According to Li Baodong Secretary General of the Baoao Forum for Asia, Vietnam is recognised by the world’s most prestigious organisations as the new economic tiger of Asia. This is due to the fact that the country’s economy is rapidly emerging as one of the fastest growing globally with increasing international investments. For example, just based on the number of Chinese investments that the country has attracted to date, Nguyen Duc Chung, Chairman of the Hanoi People’s Committee has observed that a total of 425 ​​projects in Hanoi with total registered capital of USD 517 million has been recorded.

While Deputy Minister of Foreign Affairs, Le Hoai Trung, has attributed Vietnam’s success to its huge workforce that amounts to a population of at least 60 million working age adults and the country’s status as a dynamic, fast growing and stable economy. In fact, Vietnam’s Nikkei Purchasing Managers’ Index (PMI) in November 2018 reached 56.5 points which is the highest level that the country has attained in seven years, resulting in the country leading Southeast Asia in terms of its PMI ratings.

Striving Towards Self Sufficiency In Steel Production

Driven by rising steel demands and economic growth, Vietnam is looking to reduce its dependency on Chinese steel and has undertaken active steps towards this goal.This is evidenced as two of the country’s largest steelmakers look set to embark on multibillion-dollar capacity investments within the country.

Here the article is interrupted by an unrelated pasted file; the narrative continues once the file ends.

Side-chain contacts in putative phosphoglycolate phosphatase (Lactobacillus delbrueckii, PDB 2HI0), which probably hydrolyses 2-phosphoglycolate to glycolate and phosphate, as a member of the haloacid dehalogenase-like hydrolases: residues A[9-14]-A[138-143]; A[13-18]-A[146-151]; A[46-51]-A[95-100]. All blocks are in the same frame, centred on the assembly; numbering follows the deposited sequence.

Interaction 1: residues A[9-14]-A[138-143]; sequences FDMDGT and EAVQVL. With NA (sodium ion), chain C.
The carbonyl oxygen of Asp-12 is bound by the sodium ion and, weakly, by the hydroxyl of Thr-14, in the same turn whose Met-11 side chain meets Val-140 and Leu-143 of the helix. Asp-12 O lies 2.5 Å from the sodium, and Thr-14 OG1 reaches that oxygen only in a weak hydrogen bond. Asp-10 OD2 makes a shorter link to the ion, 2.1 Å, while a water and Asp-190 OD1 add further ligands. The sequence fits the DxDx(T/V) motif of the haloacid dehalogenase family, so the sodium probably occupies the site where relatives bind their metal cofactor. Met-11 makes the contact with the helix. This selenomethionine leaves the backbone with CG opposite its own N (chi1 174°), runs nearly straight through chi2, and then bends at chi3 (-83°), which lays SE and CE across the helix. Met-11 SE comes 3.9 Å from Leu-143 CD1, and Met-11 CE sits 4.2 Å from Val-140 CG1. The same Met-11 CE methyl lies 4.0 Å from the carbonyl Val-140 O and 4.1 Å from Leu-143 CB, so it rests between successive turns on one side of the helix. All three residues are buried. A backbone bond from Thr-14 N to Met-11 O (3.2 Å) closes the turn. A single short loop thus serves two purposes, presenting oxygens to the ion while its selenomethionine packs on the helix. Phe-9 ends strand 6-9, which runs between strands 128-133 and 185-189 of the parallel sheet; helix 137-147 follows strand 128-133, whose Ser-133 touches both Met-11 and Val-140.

In fact, Hoa Sen Group intends to spend VND 10 billion on production facilities in southern Vietnam’s Ninh Thuan province in order to capitalise on the area’s deep water ports to import raw materials and export its manufactured steel products. Although the company has yet to reveal the details of its new manufacturing facilities in Ninh Thuan, construction is scheduled to occur in 2019, with operations beginning in 2019. Hoa Sen’s new facility would possess a blast furnace, which is a tool that Vietnam still lacks, and would boost an additional capacity that would more than quadruple total outputs to 16 million tons a year in 2031.

Meanwhile, Hoa Phat Group, intends to build a VND 2.7 billion steelworks in the Dung Quat Economic Zone of Quang Ngai Province and aims to begin operations in 2020. This facility is projected to increase the company’s annual capacity to 4 million tons which would lift the group total by 130 percent. At the same time, the company will be developing a $170 million steel plate mill in Hung Yen Province, which is close to the Dung Quat facility.